As our family continued to increase our roster up to 7 children, including 2 foster kids, life in the Van Dijk household could be described as ranging anywhere between lively and chaotic. 

Despite the number of kids, we were not restricted (actually required to) be involved in various extracurricular activities that included skating lessons, hockey, soccer, baseball, piano lessons, 4H club, church groups, among other things.  Our parents wanted us to stay busy and develop our talents as much as possible. 

Mom tried to instill in us a good work ethic. We were expected to do our share of work around the house and were given our lists of chores – yard work, gardening, house cleaning, shoe polishing, dish washing, barn chores, etcBut she also did a lot herself by going non-stop with housework and errands from morning to evening. In addition to being a stay-at-home mom, she supported dad with his business, drove us around to all of our activities, was involved with various volunteer activities with the church and Christian school, and also made time to connect with and help out various people that she got to know along the way

She was always out running around doing her various errandsOne problem she had was staying on schedule, or you could also say that she operated on her own schedule. In grade 3, Shanti wrote an essay about her mom which included a comment that said “I never know when mom is going to get home.” Part of the reason for this is that she would take the time to have a conversation with everyone that she encountered during her running around. This habit never changed as many people here today will know. This is what she enjoyed the most – being able to connect with people and build relationships, either meeting new people or getting up to date with old acquaintances and friends.  

Sports was a big part of our family activities. Mom was the anomaly in that regard as she had little interest or ability in athletics. When she did try sports like skiing, tennis, and skating, they were quickly ended by injuries. But she went into everything with total exuberance and perhaps a bit of recklessness. She was our biggest supporter when it came to our participation in sports – she would come to our games and cheer us on loudly and enthusiastically even if she wasn’t quite sure what was going on. A year ago at Christmas, we had a family road hockey game and mom was one of the goalies. She was by far the most animated participant, yelling encouragement at everyone from beginning to end of the game. 

Mom thrived on having gettogethers with family and friends, whether it was a one-on-one cup of coffee with a friend or a large group event. She really enjoyed attending large events like weddings and reunions as it allowed her to interact most efficiently with a lot of people. She was a great facilitator and organized many family reunions and get-togethers, updated contact lists and did what she could to ensure that everyone could stay in touch with each other.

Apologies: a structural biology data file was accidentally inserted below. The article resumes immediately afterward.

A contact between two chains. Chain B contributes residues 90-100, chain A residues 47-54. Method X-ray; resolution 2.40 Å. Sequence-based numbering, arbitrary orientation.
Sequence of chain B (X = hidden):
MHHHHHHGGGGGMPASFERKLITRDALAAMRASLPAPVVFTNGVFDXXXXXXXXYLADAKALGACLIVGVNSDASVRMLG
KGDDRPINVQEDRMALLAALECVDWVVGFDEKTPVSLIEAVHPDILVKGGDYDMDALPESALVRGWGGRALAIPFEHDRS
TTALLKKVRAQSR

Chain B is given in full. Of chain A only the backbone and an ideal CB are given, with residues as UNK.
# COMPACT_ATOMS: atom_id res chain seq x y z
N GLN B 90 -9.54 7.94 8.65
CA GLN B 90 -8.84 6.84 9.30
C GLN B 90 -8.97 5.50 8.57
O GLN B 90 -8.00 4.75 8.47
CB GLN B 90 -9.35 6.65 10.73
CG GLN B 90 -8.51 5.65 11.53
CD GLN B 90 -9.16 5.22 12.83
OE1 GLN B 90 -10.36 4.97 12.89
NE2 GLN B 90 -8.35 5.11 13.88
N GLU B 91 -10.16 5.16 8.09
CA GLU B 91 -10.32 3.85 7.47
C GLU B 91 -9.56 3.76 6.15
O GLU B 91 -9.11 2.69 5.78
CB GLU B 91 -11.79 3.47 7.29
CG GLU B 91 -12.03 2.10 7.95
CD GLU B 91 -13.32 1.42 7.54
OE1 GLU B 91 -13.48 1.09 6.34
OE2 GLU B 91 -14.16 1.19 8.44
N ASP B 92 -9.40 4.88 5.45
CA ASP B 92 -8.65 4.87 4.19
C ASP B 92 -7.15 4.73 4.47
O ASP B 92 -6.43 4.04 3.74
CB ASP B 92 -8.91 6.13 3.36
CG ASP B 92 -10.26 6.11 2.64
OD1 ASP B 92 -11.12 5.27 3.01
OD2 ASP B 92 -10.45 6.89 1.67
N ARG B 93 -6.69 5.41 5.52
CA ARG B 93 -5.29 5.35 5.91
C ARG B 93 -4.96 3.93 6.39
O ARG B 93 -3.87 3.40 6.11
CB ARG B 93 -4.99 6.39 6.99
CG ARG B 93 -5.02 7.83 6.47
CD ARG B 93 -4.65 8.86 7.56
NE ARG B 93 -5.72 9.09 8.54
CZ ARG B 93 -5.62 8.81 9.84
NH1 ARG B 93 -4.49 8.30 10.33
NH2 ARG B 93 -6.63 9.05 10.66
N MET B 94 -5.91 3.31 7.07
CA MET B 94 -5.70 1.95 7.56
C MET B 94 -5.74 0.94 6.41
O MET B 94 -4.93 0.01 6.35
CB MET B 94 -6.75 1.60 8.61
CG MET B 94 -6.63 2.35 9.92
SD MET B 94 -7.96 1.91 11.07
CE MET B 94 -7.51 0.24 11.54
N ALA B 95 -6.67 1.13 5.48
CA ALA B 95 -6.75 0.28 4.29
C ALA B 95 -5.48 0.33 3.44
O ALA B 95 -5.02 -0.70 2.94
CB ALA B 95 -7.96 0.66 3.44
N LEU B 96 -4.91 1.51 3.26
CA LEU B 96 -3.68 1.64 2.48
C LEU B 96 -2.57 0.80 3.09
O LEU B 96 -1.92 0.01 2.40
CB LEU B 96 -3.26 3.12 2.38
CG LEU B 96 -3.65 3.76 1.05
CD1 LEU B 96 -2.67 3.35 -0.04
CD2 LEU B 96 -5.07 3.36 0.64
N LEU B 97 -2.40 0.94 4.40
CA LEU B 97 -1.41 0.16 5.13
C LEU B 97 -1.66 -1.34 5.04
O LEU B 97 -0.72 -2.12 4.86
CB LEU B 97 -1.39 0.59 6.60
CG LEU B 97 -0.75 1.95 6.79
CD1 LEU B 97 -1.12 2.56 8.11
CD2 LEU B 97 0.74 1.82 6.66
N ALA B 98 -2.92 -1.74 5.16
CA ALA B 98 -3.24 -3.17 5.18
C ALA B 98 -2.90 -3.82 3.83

Another characteristic of mom was frugality. She never threw anything away that could possibly have a use one day. If we needed something fairly random such as a neon shoelace, she would conduct a quick search and come up with the required item. Nothing was wasted. Growing up, the use of luxury food items such as jam, honey, cheese, bacon, etc was tightly regulated, tea bags were reused, and leftovers was a weekly meal. I have to admit that although I don’t reuse tea bags, I’m still very careful about the amount of honey I put on my toast. If something in the fridge looked like was about to turn bad, it was just cooked a bit longer. We had a laugh this week when we pulled frozen leftovers out of the freezer that was stored in a ziplock bag for men’s long johns.  

Later Years

In 2000, my parents returned to Ontario from Newfoundland, and this marked a new phase in their lives. All the children had left the house and they were returning ‘home’ in a sense. This also marked a new phase as they began to dedicate more of their time and energy towards overseas ministry and aid work, particularly in Sierra Leone which was emerging from a civil war. They went into this together, dad focusing more on the agricultural side and mom helping out with the Orphanage and coordinating the mass shipment of items to Sierra Leona by shipping container.  The shipping container projects fit perfectly with her personality in that:

1. She was able to help people. 
2. It allowed her to organize and run around collecting items from various people, which gave her lots of opportunity to interact with many different people and get them involved.  
3. Allowed her to prevent many unneeded and obsolete items from going to waste, which fits with her trait of not throwing anything out.  

Mom was very thoughtful towards people in addition to just being social. I’ve heard more than a few stories in the past few days about mom stopping by unexpectedly to give someone a gift or a card even if they weren’t particularly close. She liked to make people feel good. When talking to people, she genuinely wanted to know how they and their family were doing. During conversations with us kids, she would provide detailed updates on so-and-so’s nephew’s sister-in-law’s wedding who she had just heard about even though we had no idea who she was talking about. 

Despite her seemingly boundless energy and enthusiasm, she did at times get overwhelmed and frustrated by the constant hustle and challenges. She was human after all. During times like this, she leaned more heavily on her faith in God.  Faith was an integral part of her life and she continued to be inspired and grow in her faith – this is evident by the amount of literature, posters, and notes of inspirational messages and reminders that can be found throughout the house.